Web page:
Gene Ontology (GO) analysis identified the functional characteristics of miRNA target genes that could help identify the main functions of differentially expressed miRNAs (Ashburner et al., 2000; Gene Ontology, 2006). Generally, the Fisher's exact test and chi-square test were used to classify the GO categories, and the false discovery rate (FDR) (Dupuy et al., 2007) was calculated to correct the P-value. The significance threshold was defined by a P-value < 0.05 and FDR < 0.05.
Targeted gene pathways for differentially expressed miRNAs were explored by Pathway Analysis with KEGG (http://www.genome.jp/kegg/), Biocarta (http://cgap.nci.nih.gov/Pathways/BioCarta_Pathways) and Reatome (http://www.reactome.org). We used Fisher's exact test and the chi-square test to select the significant pathways. The significance threshold was defined by a P-value < 0.05 and FDR < 0.05 (Kanehisa et al., 2004; Yi et al., 2006; Draghici et al., 2007).
Interaction analysis between gene functions
GO-map (interaction map of GO terms for gene function) was employed to summarize functional interactions of differentially expressed genes. To directly and systemically identify interactions among the significant GOs based on GO interactions in Gene Ontology, a GO-map was built in the form of an interaction net of significant GOs for the differentially expressed miRNAs (Ashburner et al., 2000; Schlitt et al., 2003).
Path-Net mainly visualizes the interaction network of significant pathways for genes targeted by differentially expressed miRNAs. The Path-Net network was built from interactions among pathways in the KEGG database. It summarizes the pathway interactions of targeted genes of differentially expressed miRNAs and indicates the reason for activation of a certain pathway (Yi et al., 2006).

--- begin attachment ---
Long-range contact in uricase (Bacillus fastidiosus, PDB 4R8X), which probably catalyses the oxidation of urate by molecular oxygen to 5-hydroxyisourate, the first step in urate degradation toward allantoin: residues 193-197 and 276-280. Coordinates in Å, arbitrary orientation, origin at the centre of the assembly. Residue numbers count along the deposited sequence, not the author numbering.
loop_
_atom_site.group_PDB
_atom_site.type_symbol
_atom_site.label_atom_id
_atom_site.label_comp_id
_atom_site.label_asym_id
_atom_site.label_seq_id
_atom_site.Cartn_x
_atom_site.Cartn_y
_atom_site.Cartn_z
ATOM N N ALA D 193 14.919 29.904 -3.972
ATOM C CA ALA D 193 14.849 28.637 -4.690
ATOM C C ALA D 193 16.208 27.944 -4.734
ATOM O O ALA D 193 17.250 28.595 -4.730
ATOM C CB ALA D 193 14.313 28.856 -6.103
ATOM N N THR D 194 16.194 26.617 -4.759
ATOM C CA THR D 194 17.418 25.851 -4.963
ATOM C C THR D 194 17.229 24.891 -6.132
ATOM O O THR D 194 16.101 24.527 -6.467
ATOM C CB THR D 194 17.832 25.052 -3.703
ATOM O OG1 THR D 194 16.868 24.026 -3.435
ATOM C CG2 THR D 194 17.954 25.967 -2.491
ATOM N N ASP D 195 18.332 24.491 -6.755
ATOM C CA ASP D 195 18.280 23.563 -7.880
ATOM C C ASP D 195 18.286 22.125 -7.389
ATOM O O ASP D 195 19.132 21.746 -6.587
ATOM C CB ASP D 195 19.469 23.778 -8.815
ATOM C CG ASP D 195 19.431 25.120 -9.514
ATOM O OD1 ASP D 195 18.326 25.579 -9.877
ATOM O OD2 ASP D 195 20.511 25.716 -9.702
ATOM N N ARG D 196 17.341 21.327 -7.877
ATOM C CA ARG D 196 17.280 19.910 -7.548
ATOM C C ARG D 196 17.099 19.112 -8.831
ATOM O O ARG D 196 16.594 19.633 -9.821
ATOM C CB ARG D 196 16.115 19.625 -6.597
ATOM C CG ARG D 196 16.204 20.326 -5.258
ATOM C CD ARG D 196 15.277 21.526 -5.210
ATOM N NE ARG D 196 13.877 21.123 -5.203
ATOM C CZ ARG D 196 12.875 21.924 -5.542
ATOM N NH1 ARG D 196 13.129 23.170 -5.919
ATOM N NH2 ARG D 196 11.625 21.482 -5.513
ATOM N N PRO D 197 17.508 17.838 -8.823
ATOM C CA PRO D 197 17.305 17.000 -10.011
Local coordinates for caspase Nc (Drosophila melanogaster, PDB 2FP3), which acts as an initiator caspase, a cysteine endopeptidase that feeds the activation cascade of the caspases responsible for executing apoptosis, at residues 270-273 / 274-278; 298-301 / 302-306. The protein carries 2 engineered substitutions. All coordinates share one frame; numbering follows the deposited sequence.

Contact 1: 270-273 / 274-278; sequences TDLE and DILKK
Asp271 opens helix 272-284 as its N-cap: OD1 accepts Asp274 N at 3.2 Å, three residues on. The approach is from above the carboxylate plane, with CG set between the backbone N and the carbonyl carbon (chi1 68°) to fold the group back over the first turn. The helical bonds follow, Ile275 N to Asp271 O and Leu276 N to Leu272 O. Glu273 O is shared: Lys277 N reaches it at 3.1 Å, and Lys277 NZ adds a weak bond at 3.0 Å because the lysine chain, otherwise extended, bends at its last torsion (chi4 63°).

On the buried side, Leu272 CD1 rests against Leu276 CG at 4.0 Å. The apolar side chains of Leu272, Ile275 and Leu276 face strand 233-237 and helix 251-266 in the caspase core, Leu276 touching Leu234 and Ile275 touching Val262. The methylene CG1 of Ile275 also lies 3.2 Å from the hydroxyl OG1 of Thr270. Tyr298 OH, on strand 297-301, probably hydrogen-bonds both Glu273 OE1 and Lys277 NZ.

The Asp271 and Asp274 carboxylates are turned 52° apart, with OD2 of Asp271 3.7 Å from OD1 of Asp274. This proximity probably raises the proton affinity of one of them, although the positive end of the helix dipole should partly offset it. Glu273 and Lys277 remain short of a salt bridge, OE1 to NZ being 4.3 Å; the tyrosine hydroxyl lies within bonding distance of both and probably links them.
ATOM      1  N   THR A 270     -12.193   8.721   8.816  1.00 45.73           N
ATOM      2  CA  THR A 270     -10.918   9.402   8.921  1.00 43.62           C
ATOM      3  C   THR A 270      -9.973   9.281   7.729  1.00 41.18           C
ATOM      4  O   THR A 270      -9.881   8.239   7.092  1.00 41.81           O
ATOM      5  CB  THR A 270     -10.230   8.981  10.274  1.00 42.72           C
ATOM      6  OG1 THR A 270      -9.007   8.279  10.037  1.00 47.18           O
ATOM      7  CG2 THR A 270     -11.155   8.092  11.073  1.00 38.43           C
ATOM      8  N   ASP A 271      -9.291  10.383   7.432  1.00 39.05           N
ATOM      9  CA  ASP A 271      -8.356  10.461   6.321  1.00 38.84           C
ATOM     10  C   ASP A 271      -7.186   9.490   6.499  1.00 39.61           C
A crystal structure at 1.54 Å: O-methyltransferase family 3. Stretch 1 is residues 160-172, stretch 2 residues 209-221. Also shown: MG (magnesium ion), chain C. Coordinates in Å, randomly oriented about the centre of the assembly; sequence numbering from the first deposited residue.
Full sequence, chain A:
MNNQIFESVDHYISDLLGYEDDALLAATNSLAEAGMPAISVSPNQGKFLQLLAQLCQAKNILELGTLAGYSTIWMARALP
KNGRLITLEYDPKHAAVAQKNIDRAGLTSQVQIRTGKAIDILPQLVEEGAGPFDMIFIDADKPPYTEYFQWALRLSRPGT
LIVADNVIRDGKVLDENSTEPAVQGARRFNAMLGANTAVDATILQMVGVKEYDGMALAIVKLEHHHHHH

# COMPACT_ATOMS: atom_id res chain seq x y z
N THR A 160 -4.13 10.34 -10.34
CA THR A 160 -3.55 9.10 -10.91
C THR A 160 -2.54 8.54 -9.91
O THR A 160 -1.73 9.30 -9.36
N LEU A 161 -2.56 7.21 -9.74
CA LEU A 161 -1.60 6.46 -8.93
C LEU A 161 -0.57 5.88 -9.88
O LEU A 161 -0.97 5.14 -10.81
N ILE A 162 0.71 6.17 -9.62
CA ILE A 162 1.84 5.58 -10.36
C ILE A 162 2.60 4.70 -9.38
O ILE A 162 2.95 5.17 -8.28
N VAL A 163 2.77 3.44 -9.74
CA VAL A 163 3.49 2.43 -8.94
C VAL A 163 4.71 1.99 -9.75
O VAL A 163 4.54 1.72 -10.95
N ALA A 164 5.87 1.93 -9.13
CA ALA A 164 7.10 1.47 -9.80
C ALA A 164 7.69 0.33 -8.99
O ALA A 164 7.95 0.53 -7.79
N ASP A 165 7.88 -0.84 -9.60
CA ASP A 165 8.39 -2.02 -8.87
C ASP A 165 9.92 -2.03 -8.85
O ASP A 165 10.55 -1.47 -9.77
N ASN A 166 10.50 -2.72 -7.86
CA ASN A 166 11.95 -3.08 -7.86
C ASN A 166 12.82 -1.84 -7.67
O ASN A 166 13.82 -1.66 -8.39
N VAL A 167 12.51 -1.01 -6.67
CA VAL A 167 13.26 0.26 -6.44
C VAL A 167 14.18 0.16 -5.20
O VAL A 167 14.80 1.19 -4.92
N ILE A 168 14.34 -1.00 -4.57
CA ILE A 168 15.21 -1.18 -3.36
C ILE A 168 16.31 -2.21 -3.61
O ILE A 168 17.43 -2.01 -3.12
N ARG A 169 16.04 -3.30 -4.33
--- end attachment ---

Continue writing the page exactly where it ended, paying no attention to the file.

The miRNA-Gene-Network was built based on differential expression values that could help identify the relationship between miRNAs and genes established according to interactions of miRNAs and genes in the miRbase Database (http://www.mirbase.org/). In the miRNA-Gene-Network graph, a circle represents a gene, and a square represents an individual miRNA; the relationship between them is represented by a line. The network center is represented by a degree. The degree quantifies the contribution of miRNA to its surrounding genes or contribution of a gene to its surrounding miRNAs. The key miRNAs and genes in the network always had the largest degree values (Enright et al., 2003; Joung et al., 2007; Shalgi et al., 2007).
The miRNA-Go-Network was built from the relationships between significant GOs of miRNA-targeted genes. In this network graph, a circle represents a gene, and a square represents an individual miRNA; the relationship between them is represented by a line. The center of the network is represented by a degree. The degree quantifies the contribution of a miRNA to its surrounding GOs or the contribution of a GO to its surrounding miRNAs. The key miRNAs and network genes always show the largest degree values (Joung et al., 2007; Shalgi et al., 2007).
| Results|| |
Differentially expressed miRNAs in denervated soleus and tibialis anterior muscles